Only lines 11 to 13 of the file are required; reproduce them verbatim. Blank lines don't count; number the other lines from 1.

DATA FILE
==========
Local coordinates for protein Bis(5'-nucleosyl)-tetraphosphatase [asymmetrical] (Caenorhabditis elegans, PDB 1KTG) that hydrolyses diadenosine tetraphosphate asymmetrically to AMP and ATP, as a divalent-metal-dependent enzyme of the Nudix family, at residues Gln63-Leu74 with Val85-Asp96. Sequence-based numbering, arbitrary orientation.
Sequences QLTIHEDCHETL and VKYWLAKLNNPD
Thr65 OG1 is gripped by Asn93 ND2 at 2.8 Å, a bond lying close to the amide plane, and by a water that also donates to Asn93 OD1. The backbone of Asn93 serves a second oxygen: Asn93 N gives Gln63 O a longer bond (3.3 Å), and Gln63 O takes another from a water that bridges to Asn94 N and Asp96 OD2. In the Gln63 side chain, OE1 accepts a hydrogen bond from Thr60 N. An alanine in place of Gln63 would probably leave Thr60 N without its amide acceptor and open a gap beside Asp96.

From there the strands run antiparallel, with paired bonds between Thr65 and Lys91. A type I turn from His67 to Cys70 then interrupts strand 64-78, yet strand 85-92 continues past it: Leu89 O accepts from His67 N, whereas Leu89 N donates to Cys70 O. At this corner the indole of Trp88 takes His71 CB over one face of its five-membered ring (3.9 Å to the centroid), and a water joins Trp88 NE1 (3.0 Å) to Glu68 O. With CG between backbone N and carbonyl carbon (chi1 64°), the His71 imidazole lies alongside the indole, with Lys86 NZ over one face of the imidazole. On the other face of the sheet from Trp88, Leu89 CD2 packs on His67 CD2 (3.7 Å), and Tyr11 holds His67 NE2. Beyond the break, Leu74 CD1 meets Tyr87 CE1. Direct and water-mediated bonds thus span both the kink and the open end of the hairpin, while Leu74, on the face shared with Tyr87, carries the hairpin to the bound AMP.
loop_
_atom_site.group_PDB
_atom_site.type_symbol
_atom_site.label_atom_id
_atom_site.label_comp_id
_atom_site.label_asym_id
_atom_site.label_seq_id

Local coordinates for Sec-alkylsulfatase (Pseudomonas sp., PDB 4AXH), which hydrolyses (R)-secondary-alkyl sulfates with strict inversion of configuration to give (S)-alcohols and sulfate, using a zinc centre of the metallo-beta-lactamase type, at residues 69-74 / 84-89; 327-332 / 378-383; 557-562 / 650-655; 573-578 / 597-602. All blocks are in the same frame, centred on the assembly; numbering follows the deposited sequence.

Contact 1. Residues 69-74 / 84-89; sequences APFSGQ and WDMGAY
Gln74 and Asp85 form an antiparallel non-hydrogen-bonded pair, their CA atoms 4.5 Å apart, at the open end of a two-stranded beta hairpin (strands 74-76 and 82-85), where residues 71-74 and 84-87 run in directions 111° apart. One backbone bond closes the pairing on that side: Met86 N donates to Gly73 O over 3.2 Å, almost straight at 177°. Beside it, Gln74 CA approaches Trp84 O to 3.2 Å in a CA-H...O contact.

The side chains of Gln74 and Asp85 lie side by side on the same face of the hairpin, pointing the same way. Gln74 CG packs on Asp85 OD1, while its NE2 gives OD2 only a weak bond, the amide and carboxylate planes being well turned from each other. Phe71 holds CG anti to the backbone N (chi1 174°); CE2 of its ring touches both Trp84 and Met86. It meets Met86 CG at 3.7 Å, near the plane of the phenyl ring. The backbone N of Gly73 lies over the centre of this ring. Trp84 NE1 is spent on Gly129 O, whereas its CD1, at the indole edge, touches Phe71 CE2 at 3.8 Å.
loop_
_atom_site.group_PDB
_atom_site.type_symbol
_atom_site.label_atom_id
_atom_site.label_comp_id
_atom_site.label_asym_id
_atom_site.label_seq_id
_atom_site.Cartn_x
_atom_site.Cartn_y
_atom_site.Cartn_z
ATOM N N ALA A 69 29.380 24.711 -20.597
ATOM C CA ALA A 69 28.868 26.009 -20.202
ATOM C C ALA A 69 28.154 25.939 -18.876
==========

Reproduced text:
_atom_site.label_seq_id

Local coordinates for Sec-alkylsulfatase (Pseudomonas sp., PDB 4AXH), which hydrolyses (R)-secondary-alkyl sulfates with strict inversion of configuration to give (S)-alcohols and sulfate, using a zinc centre of the metallo-beta-lactamase type, at residues 69-74 / 84-89; 327-332 / 378-383; 557-562 / 650-655; 573-578 / 597-602. All blocks are in the same frame, centred on the assembly; numbering follows the deposited sequence.

Contact 1. Residues 69-74 / 84-89; sequences APFSGQ and WDMGAY